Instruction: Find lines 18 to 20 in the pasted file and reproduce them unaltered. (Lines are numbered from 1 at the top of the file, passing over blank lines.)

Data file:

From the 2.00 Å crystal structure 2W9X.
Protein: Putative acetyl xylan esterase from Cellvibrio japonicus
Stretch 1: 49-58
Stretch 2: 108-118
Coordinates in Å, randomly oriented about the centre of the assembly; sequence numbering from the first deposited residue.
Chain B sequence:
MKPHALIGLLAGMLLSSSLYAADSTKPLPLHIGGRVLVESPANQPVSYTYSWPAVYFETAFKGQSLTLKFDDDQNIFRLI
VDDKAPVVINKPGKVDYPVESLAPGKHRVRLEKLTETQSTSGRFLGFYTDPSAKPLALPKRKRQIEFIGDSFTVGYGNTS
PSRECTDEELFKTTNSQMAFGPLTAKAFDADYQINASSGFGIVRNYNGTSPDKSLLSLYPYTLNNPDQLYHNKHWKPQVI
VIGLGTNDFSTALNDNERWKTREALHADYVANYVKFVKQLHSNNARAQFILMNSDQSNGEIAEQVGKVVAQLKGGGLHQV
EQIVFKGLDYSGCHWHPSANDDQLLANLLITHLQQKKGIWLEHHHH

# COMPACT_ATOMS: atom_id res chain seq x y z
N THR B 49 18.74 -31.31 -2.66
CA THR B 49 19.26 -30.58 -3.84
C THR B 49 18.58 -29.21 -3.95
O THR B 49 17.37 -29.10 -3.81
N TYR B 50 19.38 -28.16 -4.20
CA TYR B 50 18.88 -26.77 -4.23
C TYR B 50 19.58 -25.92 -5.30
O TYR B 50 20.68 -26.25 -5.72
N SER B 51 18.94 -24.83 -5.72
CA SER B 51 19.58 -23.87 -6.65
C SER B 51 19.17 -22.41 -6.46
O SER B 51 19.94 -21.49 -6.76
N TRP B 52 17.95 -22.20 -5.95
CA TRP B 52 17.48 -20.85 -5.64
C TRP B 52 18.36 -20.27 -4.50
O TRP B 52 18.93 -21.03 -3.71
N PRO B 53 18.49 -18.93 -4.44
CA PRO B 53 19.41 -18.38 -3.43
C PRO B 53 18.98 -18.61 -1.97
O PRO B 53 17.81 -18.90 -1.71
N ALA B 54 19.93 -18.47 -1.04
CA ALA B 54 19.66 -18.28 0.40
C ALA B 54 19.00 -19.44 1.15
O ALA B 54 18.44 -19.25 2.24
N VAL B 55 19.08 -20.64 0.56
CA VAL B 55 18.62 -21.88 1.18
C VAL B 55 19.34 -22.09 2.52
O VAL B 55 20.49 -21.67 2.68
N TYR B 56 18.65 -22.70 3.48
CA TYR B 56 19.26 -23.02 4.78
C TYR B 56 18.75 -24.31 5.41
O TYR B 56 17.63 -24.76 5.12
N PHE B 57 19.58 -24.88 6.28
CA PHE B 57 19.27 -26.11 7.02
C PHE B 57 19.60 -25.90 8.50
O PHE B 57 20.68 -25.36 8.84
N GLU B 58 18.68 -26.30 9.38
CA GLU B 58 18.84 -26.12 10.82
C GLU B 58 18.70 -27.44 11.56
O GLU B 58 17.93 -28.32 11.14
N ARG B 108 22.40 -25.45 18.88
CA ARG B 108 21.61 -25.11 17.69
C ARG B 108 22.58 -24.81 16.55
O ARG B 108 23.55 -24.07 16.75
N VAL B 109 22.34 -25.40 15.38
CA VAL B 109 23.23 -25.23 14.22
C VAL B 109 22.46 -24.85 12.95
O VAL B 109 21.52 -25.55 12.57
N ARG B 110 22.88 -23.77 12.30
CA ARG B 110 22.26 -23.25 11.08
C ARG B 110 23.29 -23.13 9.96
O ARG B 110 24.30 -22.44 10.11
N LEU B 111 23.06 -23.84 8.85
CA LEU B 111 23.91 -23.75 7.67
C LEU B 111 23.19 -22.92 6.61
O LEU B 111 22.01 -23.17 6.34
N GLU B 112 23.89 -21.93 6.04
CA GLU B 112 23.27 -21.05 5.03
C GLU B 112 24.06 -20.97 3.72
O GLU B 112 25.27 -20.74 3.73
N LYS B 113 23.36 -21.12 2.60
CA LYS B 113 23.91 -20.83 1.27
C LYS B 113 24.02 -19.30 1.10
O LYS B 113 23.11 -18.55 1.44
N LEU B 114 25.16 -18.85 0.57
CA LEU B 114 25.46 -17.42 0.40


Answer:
CA TYR B 50 18.88 -26.77 -4.23
C TYR B 50 19.58 -25.92 -5.30
O TYR B 50 20.68 -26.25 -5.72